What a great evening. Preliminary results of the Birthday Twin game are 20 sets of twins, two sets of triplets and one set of quadruplets. We’ll have more to share when we know the final counts on visitors.
We had two sets of twins that had the same name as each other! Laura’s and Steve’s.
Each visitor put his or her Day and Month of Birth on a name tag. “Twins” who found each other and returned to our table each received a copy of Thinking Physics by Lewis Carrol Epstein. In keeping with our distribution of this book via Little Free Library, we are asking that the books be deposited in a Little Free Library if and when they are no longer wanted. We’ve calculated the chances and if there are just 100 visitors, we should have 10 pairs of twins! We brought 30 books and they were all awarded to twins by 8:30 pm. More pictures below.
Visitors interacted with a model that demonstrates how a candidate can win the popular vote and still lose the election. Campaign strategies become more clear when we use the model to see where a candidates efforts will have the greatest impact.
You can have fewer people voting for you and still win the election! WAIT…….WHAT?
Jokey’s Gift/Monty Hall Game
Visitors played the Monty Hall game using materials from the Smurf Math we made for the Austin Toy Museum. They try to choose the box with the prize among 2 duds. First they selected a “gift” from one of the 3. Next a dud gift was revealed and players then had the chance to “stick” with their original choice or “switch”. We’ll keep a tally and see which strategy visitors prefer and also which one gives better outcomes. Visitors got to see the tally after playing the game. Part way through the night we had Stick: 11 winners and 19 losers and Switch: 20 winners and 10 losers. Seems better to Switch.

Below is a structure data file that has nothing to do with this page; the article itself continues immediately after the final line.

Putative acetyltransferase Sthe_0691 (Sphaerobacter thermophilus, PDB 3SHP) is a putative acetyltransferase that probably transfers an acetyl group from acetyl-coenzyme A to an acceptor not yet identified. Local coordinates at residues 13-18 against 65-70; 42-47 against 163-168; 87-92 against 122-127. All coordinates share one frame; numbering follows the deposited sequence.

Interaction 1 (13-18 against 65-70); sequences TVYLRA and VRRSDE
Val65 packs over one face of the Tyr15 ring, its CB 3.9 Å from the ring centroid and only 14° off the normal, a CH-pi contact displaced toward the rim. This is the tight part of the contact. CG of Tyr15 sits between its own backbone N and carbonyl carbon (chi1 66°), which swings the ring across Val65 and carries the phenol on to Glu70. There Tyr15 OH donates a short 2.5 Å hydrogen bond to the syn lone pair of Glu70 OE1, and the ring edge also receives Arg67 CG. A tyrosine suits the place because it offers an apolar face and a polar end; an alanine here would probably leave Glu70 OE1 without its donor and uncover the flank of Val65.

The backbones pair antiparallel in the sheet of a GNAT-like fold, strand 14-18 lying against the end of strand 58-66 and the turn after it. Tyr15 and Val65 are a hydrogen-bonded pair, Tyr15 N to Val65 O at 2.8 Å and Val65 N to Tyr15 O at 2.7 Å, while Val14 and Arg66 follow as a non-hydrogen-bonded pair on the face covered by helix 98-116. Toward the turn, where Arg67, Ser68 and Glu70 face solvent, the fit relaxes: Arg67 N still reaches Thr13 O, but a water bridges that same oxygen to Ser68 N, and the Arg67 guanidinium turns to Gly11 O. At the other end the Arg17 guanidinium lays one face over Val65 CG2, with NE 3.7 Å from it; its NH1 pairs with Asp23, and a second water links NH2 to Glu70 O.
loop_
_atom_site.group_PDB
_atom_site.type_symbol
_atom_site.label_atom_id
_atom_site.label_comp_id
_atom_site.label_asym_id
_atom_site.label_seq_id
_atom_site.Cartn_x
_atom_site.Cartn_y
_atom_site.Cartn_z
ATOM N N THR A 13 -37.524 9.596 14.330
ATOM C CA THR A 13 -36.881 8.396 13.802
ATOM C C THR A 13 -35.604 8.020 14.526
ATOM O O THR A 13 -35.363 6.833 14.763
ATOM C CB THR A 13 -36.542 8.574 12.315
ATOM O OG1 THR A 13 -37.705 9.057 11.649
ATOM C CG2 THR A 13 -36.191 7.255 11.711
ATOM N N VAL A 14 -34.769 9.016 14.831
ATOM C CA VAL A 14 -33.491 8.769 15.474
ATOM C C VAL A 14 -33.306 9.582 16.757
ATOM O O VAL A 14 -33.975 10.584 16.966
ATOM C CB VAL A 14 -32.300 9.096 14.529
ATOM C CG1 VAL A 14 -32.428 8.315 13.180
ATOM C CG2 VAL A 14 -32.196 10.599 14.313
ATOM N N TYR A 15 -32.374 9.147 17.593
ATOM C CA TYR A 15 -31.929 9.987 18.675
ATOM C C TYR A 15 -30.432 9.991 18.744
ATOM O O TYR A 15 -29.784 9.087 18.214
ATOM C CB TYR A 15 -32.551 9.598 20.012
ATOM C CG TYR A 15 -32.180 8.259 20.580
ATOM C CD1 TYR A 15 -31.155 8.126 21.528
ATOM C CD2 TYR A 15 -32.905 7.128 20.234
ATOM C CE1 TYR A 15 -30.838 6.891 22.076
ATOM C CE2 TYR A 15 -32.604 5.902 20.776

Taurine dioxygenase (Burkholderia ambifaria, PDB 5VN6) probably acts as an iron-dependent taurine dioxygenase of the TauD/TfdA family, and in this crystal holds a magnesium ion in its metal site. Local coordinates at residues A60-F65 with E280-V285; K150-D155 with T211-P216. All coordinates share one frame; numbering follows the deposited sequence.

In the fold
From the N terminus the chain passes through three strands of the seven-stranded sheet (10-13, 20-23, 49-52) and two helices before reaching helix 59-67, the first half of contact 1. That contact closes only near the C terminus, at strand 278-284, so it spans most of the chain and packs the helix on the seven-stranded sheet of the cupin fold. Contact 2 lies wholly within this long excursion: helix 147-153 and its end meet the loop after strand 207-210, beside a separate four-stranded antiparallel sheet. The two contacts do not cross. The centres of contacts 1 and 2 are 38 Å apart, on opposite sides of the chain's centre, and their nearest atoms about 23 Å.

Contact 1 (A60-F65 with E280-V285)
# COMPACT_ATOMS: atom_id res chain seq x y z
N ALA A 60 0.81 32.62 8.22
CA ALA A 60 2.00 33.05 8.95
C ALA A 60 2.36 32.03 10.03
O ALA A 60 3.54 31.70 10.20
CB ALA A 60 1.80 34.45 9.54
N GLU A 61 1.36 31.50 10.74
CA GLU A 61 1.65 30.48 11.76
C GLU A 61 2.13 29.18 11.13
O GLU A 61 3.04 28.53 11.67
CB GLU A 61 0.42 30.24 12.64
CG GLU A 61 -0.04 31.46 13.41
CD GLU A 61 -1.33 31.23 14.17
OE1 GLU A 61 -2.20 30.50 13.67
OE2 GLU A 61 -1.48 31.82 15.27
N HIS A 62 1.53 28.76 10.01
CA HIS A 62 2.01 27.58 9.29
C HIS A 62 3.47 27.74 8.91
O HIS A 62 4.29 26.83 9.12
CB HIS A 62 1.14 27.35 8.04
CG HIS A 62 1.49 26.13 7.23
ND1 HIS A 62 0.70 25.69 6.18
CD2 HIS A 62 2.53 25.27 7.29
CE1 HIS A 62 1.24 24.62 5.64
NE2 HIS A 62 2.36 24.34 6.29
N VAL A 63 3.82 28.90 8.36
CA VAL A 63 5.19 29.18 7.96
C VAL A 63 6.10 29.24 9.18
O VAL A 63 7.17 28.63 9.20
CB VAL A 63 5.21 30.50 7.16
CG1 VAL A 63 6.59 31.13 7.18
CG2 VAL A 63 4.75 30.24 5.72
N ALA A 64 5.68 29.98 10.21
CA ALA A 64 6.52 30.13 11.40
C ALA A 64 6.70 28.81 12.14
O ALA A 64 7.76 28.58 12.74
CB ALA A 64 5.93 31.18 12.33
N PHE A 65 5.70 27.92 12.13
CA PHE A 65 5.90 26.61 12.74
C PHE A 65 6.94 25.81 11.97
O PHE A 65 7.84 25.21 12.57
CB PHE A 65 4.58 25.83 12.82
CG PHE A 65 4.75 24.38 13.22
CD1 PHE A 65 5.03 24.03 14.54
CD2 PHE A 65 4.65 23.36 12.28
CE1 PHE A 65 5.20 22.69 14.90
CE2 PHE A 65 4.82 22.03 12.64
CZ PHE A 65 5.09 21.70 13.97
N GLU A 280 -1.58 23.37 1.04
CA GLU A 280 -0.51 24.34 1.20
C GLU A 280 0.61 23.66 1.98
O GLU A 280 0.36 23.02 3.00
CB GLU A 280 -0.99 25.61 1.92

Final Outcome: Visitors tried both strategies, but among those who “stick” there are 28 losers and 12 winners. . Among those who switch its was the opposite — that is there are about twice as many winners (30) as losers (12). Stick and you have a 1/3 chance to win, Switch and you have a 2/3 chance to win. 2/3 is twice 1/3 so the ratio makes sense!
Players of this game received a replica of one of Lewis Carrol’s favorite parlor tricks. Put a quarter through a hole the size of a dime without tearing the paper.
64 = 65?
From the Lewis Carrol Collection at the Ransom Center. This puzzle was handwritten by Lewis Caroll on paper more than 150 years ago. Our wooden version offers the opportunity to manipulate the pieces and find the missing area.
MathHappens Thinkery Team:
Alex Siegel, Matt Siegel, Phil Siegel, Lauren Siegel and Andrew Wildman